Rakhine Map

Maps Rakhine

The Paletwa Township; Rakhine State: widespread; Bago region, Shwegyin and Waw Townships. Akyab, Rakhine, Burma. Maps of Akyab, Rakhine, Myanmar and Akyab travel guide.

Unfortunately there is no local content for Rakhine & Ayeyarwaddy. The Rakhine State is located in the western part of Myanmar.


The Rakhine State in western Myanmar borders Bangladesh and the nation states of Chin, Magway, Bago and Ayeyarwady. Sittwe is the state' s capitol. It is 36,778 km2 and is made up of 17 cities and is the capitol of Rakhine. It has an approximate country capacity of 3.22 million (HMIS 2011 data), with a coverage of 88 populations/km2.

Rakhine's coastline is vulnerable to hurricanes and the area was hit hard by Cyclone Giri in 2010. One of the country's three special economic zones is also located in western Rakhine State, in the seaside town of Kyaukpyu.

Arson detection systems in Buthidaung, Maungdaw and Rathedaung townships of the state of Rakhine in Myanmar

The map shows the areas where satelite blazes were identified in the townships of Buthindaung, Maungdaw and Rathedaung in the districts of Maungdaw and Sittwe in the state of Rakhine in Myanmar. The analysis uses fire detection data gathered with the Moderate Resolution Imaging Spectroradiometer (MODIS) and Visual Infrared Imaging Radiometer Suite (VIIRS) from August 25 to November 25, 2017.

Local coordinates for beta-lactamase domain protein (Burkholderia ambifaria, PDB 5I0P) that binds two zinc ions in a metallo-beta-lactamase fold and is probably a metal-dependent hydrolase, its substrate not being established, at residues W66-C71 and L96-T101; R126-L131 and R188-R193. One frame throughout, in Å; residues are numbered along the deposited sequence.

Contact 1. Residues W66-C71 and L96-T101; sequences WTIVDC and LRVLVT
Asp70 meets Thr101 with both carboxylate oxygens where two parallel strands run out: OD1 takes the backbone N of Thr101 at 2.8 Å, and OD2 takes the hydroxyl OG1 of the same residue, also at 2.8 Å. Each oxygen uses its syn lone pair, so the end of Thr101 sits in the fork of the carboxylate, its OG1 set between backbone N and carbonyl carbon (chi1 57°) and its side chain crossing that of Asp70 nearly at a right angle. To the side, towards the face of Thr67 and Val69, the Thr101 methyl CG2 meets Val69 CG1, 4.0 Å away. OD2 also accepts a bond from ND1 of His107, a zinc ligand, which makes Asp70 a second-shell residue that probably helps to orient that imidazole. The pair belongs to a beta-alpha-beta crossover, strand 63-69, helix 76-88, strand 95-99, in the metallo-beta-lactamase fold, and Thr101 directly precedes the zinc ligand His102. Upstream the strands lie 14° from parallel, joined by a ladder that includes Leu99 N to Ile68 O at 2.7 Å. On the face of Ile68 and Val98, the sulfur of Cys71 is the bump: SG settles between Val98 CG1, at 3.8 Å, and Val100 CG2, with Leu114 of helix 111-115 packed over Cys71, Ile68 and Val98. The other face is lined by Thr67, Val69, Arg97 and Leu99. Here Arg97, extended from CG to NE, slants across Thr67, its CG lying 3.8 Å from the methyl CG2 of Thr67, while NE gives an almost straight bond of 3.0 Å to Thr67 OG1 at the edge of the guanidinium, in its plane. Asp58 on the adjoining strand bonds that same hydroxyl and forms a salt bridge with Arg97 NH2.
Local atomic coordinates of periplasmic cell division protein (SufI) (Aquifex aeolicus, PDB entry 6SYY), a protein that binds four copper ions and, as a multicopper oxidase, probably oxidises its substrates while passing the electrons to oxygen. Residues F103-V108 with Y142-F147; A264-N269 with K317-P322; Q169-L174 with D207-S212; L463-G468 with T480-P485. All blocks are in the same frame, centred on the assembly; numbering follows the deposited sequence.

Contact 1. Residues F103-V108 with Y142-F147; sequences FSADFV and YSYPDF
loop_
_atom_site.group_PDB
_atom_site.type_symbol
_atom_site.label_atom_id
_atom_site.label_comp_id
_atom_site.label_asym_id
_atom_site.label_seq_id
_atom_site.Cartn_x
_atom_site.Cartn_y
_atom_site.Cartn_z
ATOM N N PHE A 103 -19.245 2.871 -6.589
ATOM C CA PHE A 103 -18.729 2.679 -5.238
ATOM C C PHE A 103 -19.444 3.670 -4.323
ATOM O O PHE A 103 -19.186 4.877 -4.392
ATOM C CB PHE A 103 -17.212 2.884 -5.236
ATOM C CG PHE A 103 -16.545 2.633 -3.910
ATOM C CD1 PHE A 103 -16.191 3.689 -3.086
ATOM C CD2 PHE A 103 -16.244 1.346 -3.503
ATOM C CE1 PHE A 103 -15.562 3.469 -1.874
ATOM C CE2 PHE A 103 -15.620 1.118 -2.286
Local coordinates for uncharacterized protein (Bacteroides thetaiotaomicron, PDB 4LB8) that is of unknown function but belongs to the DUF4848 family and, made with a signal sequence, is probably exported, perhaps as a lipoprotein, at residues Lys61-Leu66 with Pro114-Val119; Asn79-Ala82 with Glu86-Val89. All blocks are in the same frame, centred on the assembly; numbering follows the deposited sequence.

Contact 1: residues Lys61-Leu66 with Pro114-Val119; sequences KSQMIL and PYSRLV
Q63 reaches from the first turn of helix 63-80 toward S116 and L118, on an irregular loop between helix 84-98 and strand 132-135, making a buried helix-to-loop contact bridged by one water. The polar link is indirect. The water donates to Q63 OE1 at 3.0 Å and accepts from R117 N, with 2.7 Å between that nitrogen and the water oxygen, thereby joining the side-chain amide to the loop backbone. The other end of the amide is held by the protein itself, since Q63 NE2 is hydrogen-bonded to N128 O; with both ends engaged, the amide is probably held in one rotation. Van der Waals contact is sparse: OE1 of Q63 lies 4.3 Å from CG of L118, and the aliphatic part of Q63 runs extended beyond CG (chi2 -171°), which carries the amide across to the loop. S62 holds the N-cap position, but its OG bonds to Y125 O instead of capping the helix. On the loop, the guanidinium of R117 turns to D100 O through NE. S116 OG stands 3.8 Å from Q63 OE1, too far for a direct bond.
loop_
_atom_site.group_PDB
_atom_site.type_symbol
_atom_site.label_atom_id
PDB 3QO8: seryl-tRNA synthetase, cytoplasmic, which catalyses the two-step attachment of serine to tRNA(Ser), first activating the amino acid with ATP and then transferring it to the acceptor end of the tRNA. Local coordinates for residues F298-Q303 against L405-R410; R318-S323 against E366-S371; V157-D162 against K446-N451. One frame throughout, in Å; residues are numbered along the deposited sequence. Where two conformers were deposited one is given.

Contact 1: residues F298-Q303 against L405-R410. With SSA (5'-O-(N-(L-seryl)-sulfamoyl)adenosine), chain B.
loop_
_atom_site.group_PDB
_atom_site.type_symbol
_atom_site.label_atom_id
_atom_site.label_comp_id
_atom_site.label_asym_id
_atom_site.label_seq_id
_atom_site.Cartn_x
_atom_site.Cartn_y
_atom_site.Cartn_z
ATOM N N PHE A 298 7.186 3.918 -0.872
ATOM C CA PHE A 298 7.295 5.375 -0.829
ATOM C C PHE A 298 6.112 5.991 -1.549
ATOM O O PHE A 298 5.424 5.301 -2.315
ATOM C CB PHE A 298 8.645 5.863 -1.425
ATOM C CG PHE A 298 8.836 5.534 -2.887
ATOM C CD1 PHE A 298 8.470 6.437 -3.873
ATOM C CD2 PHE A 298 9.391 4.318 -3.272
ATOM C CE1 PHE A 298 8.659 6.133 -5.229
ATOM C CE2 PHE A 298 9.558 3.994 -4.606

In all, 170 fire cases were recorded in various areas of Rathedaung, Buthindaung and Maungdaw. Whilst the fire reports were distributed over the whole investigation time frame, some remarkable cluster ing events took place on 28 August, 29 August, 3 September, 15 September, 25 September, 9 October and 6 November, as indicated on the map.

On August 28 and September 15, a day-long top fire recognition took place, as shown in the diagram. Please be aware that many fire occurrences in the area during this time would not have been recognized due to cloudy weather and satelite transfer, and are usually only recognized if the satelites are upside down while the fire is sufficiently intense and the sky is not disturbed.

Political parties in Myanmar demand martial law in northern Rakhine State

14 Myanmar factions, among them the most important opponent group, called on the civil regime on Thursday to impose the martial code in the instable north of the state of Rakhine, where a string of disappeared and murdered Rakhine Buddhists have caused anxiety. Aung San Suu Kyi's 15-month-old NLD coalition is de facto calling on the armed services to intervene because they believe that they cannot keep order and security intact. The Union Solidarity and Development Partys ( "USDP") - the country's most important opponent force with a powerful militarist backdrop - and 13 others want the 15-month-old Aung San Suu Kyi NLD to intervene because they believe that they are incapable of maintaining order and security in the area.

"As in the Laukkai region[the fugitive North Shan State], we want to see the laws of war in some areas of Rakhine State where it is necessary, where the civil government cannot do much for security," said Nay Min Kyaw, General Sectretary of the National Democratic Force Party (NDF).